One of the things I love about Korea, maybe my favorite thing, is that even after living here for more than 4 years, I can still find amazing places and new adventures in my own backyard. Korean people are very active, and unlike most Americans, they go out almost every weekend to explore their own country. I think this is awesome, and it makes me wish I did more exploring of my own back in the US! There’s still time for that though.

Last time I was in the US, I had to go alone. While I was gone, Evan did a lot of exploring with his new camera, looking for good places to take night pictures of Busan. After some reading online in photography groups, he drove to Hwangnyeongsan (황령산), near Geumyeonsan station in Busan. We’re not avid hikers, so it’s always nice when we find mountains we can drive up to for great views!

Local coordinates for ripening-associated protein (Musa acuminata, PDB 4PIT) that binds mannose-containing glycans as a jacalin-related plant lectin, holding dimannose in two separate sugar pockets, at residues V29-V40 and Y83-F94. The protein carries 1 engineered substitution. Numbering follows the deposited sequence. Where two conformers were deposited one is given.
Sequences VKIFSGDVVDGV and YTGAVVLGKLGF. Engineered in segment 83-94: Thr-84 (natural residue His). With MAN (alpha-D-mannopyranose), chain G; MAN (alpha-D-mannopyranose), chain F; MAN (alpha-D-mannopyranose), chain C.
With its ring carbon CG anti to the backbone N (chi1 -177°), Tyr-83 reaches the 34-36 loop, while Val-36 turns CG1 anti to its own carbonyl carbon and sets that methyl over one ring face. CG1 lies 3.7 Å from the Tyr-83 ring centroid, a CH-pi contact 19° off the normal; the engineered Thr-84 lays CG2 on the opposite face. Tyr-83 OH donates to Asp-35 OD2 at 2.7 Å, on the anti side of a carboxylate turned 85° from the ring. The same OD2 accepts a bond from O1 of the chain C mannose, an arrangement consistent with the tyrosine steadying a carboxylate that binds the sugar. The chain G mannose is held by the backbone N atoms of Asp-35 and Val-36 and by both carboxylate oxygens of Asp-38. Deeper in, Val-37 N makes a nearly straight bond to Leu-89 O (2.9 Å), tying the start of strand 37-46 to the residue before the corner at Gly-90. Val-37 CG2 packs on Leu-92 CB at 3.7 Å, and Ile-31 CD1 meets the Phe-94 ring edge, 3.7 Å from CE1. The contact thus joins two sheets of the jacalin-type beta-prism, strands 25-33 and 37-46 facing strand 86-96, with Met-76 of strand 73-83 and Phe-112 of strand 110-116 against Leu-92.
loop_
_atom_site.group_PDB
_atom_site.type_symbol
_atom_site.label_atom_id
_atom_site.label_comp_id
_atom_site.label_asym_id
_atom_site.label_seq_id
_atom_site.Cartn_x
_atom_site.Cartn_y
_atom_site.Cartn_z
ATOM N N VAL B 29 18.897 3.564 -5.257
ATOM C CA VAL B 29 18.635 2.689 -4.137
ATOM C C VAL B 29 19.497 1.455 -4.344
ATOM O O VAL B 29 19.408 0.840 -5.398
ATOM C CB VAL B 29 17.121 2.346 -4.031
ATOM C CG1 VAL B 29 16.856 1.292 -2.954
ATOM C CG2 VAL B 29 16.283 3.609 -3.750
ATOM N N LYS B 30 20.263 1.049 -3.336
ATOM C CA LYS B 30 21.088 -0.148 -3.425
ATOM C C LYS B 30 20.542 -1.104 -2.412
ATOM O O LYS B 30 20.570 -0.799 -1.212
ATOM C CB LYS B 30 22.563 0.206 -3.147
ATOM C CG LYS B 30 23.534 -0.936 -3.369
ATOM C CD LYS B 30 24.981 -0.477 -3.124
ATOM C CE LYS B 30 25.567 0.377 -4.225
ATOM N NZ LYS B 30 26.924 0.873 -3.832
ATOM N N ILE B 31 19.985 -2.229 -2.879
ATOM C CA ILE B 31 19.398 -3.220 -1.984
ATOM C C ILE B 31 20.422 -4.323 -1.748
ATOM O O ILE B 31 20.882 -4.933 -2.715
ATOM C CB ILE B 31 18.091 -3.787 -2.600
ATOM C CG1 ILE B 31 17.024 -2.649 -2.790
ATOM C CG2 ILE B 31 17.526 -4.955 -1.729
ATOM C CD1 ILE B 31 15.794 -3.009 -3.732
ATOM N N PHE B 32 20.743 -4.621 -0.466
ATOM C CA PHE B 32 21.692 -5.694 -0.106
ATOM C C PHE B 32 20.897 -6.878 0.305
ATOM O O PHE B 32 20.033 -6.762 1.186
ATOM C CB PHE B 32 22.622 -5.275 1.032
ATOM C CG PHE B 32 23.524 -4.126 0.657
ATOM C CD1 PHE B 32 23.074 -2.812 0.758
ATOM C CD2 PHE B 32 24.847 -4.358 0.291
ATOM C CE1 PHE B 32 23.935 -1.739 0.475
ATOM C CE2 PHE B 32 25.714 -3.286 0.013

Waiting for sunset

Waiting for sunset


Evan sent me excited messsages while I was away, claiming that he found this place with the best night views of Busan he’s ever seen. He sent me a picture of Gwanganli’s Diamond bridge from the top of the mountain, and I was in awe. We went back together soon after I returned to Korea, and again recently with our friends Meagan and Dave from the blog Life Outside of Texas. The amazing thing about the views from Hwangnyeongsan is that because it’s in the heart of Busan, you can see almost all of the major neighborhoods from the top. On this particular trip we arrived in time to catch the sunset, and I can honestly say it was the most beautiful sunset I’ve ever seen!